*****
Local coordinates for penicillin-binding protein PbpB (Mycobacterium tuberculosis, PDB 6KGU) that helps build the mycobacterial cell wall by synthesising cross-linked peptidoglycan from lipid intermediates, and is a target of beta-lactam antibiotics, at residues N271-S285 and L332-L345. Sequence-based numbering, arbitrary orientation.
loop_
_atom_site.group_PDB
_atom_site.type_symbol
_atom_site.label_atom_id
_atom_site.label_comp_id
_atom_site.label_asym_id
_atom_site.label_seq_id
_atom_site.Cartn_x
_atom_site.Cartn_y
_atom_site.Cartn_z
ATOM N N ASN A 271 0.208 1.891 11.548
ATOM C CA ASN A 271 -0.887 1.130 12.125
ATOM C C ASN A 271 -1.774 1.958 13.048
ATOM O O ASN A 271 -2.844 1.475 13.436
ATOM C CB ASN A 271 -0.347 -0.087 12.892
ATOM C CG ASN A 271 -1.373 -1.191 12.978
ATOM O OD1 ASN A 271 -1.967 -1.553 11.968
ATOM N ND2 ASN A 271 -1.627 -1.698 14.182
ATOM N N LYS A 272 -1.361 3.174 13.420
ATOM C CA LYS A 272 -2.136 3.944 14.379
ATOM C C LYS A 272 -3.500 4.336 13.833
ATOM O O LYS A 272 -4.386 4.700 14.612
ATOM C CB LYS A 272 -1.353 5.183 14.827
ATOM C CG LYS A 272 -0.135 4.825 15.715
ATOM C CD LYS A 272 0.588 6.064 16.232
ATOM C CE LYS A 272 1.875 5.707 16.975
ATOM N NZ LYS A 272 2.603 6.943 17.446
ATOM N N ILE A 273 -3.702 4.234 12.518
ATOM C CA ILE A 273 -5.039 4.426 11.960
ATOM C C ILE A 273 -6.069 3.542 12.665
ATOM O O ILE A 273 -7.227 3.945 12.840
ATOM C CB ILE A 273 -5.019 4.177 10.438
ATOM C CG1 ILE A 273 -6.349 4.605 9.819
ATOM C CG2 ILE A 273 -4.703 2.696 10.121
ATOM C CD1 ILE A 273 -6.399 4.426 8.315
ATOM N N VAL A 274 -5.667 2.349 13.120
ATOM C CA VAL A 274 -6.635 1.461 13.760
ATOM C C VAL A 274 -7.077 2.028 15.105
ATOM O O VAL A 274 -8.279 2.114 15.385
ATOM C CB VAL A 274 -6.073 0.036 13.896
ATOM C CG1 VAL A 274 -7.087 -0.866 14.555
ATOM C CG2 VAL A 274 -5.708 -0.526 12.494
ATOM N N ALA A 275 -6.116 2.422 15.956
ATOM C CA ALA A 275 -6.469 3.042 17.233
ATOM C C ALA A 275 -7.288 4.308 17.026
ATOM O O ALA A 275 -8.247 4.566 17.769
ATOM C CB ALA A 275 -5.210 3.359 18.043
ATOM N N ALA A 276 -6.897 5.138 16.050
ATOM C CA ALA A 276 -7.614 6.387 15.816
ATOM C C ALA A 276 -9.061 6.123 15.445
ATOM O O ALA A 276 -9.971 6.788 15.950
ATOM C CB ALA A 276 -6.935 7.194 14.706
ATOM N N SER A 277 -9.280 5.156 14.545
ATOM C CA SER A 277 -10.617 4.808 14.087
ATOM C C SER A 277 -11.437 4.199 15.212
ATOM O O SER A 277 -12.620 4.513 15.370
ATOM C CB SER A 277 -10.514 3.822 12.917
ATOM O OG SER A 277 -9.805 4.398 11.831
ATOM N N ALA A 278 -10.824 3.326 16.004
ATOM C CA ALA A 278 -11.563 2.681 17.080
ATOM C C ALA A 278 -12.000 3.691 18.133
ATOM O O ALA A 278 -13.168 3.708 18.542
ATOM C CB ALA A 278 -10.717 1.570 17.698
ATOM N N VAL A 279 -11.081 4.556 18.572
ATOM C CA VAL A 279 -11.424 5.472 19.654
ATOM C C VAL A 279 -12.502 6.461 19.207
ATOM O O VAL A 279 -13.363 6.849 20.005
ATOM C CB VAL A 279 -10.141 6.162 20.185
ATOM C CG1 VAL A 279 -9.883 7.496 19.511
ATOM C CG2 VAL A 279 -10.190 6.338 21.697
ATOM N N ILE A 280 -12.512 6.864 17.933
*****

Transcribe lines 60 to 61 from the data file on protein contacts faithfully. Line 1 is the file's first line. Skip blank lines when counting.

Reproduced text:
ATOM N N ALA A 278 -10.824 3.326 16.004
ATOM C CA ALA A 278 -11.563 2.681 17.080